Bright­en­ing the bea­con of light

A re­vamped re­li­gious free­dom act brings re­lief to per­se­cuted peo­ples

The Washington Times Daily - - OPINION - By Erin Rode­wald Erin Rode­wald, is a Los Angeles-based writer and con­trib­u­tor to the 21st Cen­tury Wil­ber­force Ini­tia­tive.

It is Christ­mas week, and mankind is re­minded of the prom­ise of the gospel: “The light shines in the dark­ness, and the dark­ness has not over­come it.” This year, how­ever, the dark­ness seems to have closed in. In Aleppo, the bat­tered streets run with blood. Geno­cide has left Iraq’s an­cient Chris­tian com­mu­nity all but ex­tinct. Nige­ria is frac­tured along re­li­gious lines. Chris­tians and other mi­nori­ties in China are tar­geted for the grue­some prac­tice of forced or­gan har­vest­ing. Op­pres­sion is great in all cor­ners of the world.

At the core of such evil fes­ters a deep­en­ing and deadly in­tol­er­ance of re­li­gious free­dom. A stag­ger­ing 75 per­cent of the world’s pop­u­la­tion lives in ar­eas of se­vere re­li­gious per­se­cu­tion. To claim the prom­ise of the gospel then, to pierce the dark­ness in th­ese mean times, we must start by turn­ing on the lights.

For­mer Repub­li­can Rep. Frank R. Wolf of Vir­ginia has been turn­ing on lights for decades — one man with the pas­sion and moral clar­ity to bring aware­ness and re­lief to the plight of per­se­cuted peo­ple in be­lea­guered places like Dar­fur, Iraq, Nige­ria and China. In 1998, he spon­sored leg­is­la­tion that el­e­vated ef­forts within U.S. foreign pol­icy to ad­vo­cate for the univer­sal rights to free­dom of re­li­gion or be­lief abroad.

This month, Congress amended that leg­is­la­tion, pass­ing H.R. 1150 — aptly ti­tled the Frank R. Wolf In­ter­na­tional Re­li­gious Free­dom Act — thereby ex­pand­ing the abil­ity of the United States to ad­vance re­li­gious free­dom through en­hanced diplo­macy, train­ing, coun­tert­er­ror­ism and foreign as­sis­tance ef­forts, and through stronger, more flex­i­ble po­lit­i­cal re­sponses to re­li­gious free­dom vi­o­la­tions and vi­o­lent ex­trem­ism world­wide.

“The free­dom to prac­tice a re­li­gion with­out per­se­cu­tion is a pre­cious right for ev­ery­one, of what­ever race, sex, or lo­ca­tion on earth,” said Rep. Chris Smith, New Jersey Repub­li­can, who co-spon­sored the bill with Rep. Anna Eshoo, Cal­i­for­nia Demo­crat. “This hu­man right is en­shrined in our own found­ing doc­u­ments, in the Univer­sal Dec­la­ra­tion of Hu­man Rights, and has been a bedrock prin­ci­ple of open and demo­cratic so­ci­eties for cen­turies.”

This same bedrock prin­ci­ple has been foun­da­tional to the ca­reer and ser­vice of Frank Wolf. Un­der his lead­er­ship, the U.S. and in­ter­na­tional com­mu­nity adopted a com­pre­hen­sive strat­egy to bring peace and sta­bil­ity to the Dar­fur re­gion of Su­dan in the early 2000s. Mr. Wolf, who re­tired from Congress in 2013, re­mains a vo­cal (and of­ten lone) critic of China’s de­plorable hu­man rights record. As a dis­tin­guished se­nior fel­low of the 21st Cen­tury Wil­ber­force Ini­tia­tive and Wil­son Chair in Re­li­gious Free­dom at Bay­lor Univer­sity, he con­tin­ues to ad­vo­cate for the rights and global pro­tec­tion of re­li­gious mi­nori­ties in ter­ror­istin­fested re­gions like north­ern Nige­ria and the Nin­eveh prov­ince of Iraq.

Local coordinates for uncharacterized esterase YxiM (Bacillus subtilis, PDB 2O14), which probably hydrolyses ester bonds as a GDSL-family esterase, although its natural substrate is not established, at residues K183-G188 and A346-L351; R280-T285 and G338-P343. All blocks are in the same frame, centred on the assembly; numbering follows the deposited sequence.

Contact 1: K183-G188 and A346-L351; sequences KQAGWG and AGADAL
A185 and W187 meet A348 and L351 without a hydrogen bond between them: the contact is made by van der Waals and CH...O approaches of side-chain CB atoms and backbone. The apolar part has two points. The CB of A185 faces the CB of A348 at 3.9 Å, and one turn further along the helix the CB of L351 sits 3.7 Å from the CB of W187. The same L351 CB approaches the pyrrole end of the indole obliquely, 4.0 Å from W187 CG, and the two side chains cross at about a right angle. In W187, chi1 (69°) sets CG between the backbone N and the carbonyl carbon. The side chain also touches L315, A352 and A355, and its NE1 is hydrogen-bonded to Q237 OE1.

The now-for­ti­fied In­ter­na­tional Re­li­gious Free­dom Act (IRFA) that bares his name will strengthen U.S. hu­man­i­tar­ian ef­forts abroad. “The bill is named after for­mer Con­gress­man Frank Wolf, a tire­less cham­pion for the rights of the poor and the per­se­cuted glob­ally,” added Mr. Smith. “Eigh­teen years ago, he had the fore­sight to make ad­vanc­ing the right to re­li­gious free­dom a high U.S. foreign pol­icy pri­or­ity.”

Pres­i­dent Obama signed H.R. 1150 into law shortly after its ap­proval in Congress. Among the en­hanced tools in­tro­duced: cre­ation of a “des­ig­nated per­sons list” for in­di­vid­u­als who com­mit egre­gious vi­o­la­tions of re­li­gious free­dom; cre­ation of a re­li­gious pris­on­ers list of per­sons de­tained, im­pris­oned, tor­tured and sub­ject to forced re­nun­ci­a­tion of faith; strength­en­ing the role of the spe­cial ad­viser for re­li­gious free­dom at the Na­tional Se­cu­rity Coun­cil; in­ter­na­tional re­li­gious train­ing for all foreign ser­vice of­fi­cers; and el­e­va­tion of the po­si­tion of the am­bas­sador-at-large for in­ter­na­tional re­li­gious free­dom within the fed­eral gov­ern­ment.

H.R. 1150 also cre­ates an “En­tity of Par­tic­u­lar Con­cern” des­ig­na­tion for nons­tate ac­tors. The orig­i­nal 1998 leg­is­la­tion pro­vided a mech­a­nism whereby na­tions could be mon­i­tored and held ac­count­able for bad be­hav­ior. This new clas­si­fi­ca­tion strength­ens and mod­ern­izes the IRFA by ex­tend­ing the State Depart­ment’s reach to ter­ror­ist groups such as ISIS, Boko Haram, Al-Shabaab and al Qaeda, not other­wise af­fil­i­ated with a sin­gle state.

“Amer­ica was founded in part by peo­ple flee­ing re­li­gious per­se­cu­tion,” said Sen. Marco Ru­bio, Florida Repub­li­can, who in­tro­duced the com­pan­ion leg­is­la­tion to H.R. 1150 in the Se­nate with Repub­li­can Sens. Roy Blunt of Mis­souri and John Cornyn of Texas. “The U.S. has a moral re­spon­si­bil­ity to be a cham­pion for op­pressed peo­ple around the world. When it comes to univer­sal hu­man rights that must be re­spected, few are more fun­da­men­tal to the hu­man spirit than the free­dom to live out your faith ac­cord­ing to your con­science.”

The Frank R. Wolf In­ter­na­tional Re­li­gious Free­dom Act was born of one man’s com­pas­sion and out­rage. It stands as a bea­con in a dark world be­cause of the hard work of ded­i­cated public ser­vants who have tire­lessly pushed for­ward de­spite grim events and es­ca­lat­ing hu­man cru­elty.


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